Here is a quick round-up of this week’s technology headlines and related stories you may have missed:
1. Spy versus spy, versus spy. The United States can thank Israeli intelligence for discovering that Kaspersky's anti-virus software was being used to funnel information to Russian intelligence services. The New York Times reports that Israeli spooks compromised the company in 2014 (which Kaspersky acknowledged in 2015 though never attributed it to Israel), and discovered that Kremlin-sponsored hackers were using its security software as a search engine to scan for information of interest to Russian intelligence. That's allegedly how Russia obtained classified information stored on an NSA contractor's computer running Kaspersky software, as the Wall Street Journal revealed last week. Kaspersky reiterated that it does not help intelligence services conduct espionage. However, the Journal reports that the Russians’ methods involved modifications to the company's software that could not have been implemented without its knowledge or consent, allowing hackers to scan for terms like “top secret” in their quest to uncover U.S. secrets.
2. Am I a publisher or a tech company? The United Kingdom is considering classifying Facebook and Google as publishers rather than tech companies. The distinction is an important one. Currently, Facebook and Google are not legally responsible for what appears on their websites. Treating them as publishers would require them to adhere to stringent regulations about what kinds of content they can publish, making them liable for what appears on their platforms. According to Axios, it might also allow the UK government to impose fines if the sites publish "illegal, like terrorist content, pornography, or perhaps one day fake news." In an interview, Facebook COO Sheryl Sandberg reiterated that Facebook was a tech company, not a media company—a distinction that critics aren't buying. Treating platforms as publishers would be one way to implement UK Prime Minister Theresa May's desire to have platforms remove extremist content within two hours of their publication.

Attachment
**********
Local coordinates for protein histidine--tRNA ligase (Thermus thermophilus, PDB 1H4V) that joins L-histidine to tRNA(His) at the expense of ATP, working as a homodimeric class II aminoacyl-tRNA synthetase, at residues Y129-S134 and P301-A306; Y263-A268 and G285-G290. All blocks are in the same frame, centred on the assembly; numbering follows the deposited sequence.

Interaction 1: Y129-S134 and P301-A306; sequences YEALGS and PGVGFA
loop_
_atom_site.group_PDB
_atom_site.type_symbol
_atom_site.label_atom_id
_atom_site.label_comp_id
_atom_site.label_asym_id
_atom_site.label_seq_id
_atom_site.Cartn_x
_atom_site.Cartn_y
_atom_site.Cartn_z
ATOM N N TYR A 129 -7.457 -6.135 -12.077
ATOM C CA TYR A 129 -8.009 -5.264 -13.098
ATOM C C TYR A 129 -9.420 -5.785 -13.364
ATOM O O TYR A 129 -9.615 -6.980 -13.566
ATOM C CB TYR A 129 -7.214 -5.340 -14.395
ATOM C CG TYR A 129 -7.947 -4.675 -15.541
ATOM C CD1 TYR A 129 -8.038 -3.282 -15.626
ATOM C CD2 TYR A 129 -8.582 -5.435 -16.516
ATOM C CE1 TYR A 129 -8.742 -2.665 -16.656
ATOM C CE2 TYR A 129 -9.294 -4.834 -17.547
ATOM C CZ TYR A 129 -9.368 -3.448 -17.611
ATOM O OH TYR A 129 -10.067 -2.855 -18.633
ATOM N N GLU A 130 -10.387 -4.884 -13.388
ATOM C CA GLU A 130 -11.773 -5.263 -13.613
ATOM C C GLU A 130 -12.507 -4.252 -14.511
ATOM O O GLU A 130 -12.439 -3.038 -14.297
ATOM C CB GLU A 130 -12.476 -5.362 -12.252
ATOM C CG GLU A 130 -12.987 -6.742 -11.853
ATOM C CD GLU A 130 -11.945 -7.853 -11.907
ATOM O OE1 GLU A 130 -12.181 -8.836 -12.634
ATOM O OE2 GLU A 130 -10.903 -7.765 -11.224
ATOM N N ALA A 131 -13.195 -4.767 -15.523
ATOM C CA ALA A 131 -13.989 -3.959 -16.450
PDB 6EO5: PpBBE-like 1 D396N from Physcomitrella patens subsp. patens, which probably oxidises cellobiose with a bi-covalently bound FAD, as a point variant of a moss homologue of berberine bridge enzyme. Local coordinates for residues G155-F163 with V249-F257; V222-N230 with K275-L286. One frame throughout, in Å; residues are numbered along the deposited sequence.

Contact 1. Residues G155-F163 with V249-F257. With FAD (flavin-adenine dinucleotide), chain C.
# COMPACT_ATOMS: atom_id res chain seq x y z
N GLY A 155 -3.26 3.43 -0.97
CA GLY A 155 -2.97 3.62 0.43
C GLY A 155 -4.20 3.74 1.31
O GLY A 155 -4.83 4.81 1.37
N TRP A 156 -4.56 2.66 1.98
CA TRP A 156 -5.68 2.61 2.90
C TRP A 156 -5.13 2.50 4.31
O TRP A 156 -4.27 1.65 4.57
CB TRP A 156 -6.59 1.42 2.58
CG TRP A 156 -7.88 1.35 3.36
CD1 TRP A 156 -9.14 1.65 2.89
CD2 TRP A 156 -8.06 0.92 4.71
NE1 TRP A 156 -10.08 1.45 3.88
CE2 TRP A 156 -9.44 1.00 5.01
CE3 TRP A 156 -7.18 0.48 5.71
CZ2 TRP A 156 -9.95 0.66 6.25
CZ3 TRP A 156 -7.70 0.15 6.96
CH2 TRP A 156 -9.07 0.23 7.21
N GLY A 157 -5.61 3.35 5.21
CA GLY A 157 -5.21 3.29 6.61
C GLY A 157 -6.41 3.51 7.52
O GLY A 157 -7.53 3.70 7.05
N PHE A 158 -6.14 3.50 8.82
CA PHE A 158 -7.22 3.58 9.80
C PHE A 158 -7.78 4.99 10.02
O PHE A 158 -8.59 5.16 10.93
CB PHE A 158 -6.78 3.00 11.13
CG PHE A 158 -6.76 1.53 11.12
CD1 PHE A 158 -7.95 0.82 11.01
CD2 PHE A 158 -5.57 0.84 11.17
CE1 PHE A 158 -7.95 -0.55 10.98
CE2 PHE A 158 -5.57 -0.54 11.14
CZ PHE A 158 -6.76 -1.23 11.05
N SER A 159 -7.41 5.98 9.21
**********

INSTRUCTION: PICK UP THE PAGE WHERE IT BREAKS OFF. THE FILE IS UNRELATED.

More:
3. This stuff is hard! Since last year's U.S. election, Facebook has been under tremendous pressure to reveal what it knows about Russian influence operations on its platform. Last week, Facebook claimed that Russian paid ads reached 10 million people. That figure was contested by Jonathan Albright, a researcher at Columbia, who published his own data arguing that the Russian ads could have had anywhere between 340 million and several billion views. Although the numbers seem massive, researchers are split over the significance of the numbers given the challenge of distinguishing whether the ads were seen and spread by humans or bots. This week, Facebook removed access to the data Albright used to compile his research, on the grounds that he should never have had access to it in the first place due to a software bug. That led to accusations that Facebook was looking to stymie outside research on Russia's role in the election. In response to the media criticism of the company, Facebook Chief Security Office Alex Stamos, who leads the investigation of Russia's activities on the platform, expressed frustration, claiming that monitoring fake news and estimating the extent of its spread is a complex and incredibly challenging task that critics do not fully comprehend.